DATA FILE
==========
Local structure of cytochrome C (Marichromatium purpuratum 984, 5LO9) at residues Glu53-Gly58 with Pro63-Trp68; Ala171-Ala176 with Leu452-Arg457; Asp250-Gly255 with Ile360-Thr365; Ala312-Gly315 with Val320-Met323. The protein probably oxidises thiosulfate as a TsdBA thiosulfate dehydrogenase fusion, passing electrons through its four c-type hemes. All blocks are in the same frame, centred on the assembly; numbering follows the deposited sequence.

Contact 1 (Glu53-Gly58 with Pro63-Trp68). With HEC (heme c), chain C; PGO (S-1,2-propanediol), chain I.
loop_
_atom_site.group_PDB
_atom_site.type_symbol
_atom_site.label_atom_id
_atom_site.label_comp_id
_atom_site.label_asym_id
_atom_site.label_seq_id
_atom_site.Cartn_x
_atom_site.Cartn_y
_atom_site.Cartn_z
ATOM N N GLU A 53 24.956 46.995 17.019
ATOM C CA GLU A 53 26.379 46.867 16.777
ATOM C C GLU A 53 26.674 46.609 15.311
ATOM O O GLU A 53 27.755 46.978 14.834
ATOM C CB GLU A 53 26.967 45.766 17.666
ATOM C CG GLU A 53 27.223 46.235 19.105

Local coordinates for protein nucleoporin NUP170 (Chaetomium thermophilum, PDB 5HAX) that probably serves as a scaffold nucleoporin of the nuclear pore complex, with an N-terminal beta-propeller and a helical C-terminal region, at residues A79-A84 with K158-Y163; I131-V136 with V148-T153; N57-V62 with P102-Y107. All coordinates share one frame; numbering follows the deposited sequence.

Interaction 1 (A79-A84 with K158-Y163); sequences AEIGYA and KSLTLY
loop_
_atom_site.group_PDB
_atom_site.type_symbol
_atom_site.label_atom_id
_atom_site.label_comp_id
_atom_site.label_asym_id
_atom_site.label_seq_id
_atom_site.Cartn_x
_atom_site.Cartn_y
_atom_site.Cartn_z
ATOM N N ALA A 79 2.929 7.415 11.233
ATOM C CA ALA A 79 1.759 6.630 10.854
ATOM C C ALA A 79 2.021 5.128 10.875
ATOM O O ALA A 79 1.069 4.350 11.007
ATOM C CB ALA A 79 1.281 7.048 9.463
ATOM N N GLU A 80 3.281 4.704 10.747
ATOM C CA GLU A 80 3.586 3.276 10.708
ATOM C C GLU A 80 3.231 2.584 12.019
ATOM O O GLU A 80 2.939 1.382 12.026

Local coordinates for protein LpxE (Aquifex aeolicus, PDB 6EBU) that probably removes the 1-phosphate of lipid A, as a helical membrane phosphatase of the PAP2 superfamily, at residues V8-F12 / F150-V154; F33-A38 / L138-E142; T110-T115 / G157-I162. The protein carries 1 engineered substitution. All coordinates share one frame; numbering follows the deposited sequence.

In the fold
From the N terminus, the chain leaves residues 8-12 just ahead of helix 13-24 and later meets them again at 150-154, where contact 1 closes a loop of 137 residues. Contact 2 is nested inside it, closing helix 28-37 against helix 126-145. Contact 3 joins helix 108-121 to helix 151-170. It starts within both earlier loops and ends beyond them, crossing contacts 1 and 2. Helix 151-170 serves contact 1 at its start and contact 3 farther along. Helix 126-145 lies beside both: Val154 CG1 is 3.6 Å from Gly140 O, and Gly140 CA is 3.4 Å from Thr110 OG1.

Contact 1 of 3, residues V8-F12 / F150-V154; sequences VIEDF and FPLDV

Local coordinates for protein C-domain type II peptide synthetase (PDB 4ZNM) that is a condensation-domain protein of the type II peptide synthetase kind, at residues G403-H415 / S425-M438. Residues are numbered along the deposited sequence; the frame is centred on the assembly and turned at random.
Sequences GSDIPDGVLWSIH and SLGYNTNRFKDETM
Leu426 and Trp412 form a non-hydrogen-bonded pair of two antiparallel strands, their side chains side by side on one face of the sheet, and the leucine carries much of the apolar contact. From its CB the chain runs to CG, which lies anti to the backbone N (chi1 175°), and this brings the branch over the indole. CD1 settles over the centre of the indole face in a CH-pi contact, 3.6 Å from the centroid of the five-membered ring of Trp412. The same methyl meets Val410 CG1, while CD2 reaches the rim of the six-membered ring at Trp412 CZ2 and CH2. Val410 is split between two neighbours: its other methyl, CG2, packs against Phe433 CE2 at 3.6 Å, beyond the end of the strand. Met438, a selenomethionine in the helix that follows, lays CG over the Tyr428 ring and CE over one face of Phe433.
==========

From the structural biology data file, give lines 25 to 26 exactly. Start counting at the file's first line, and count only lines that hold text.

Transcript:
_atom_site.label_comp_id
_atom_site.label_asym_id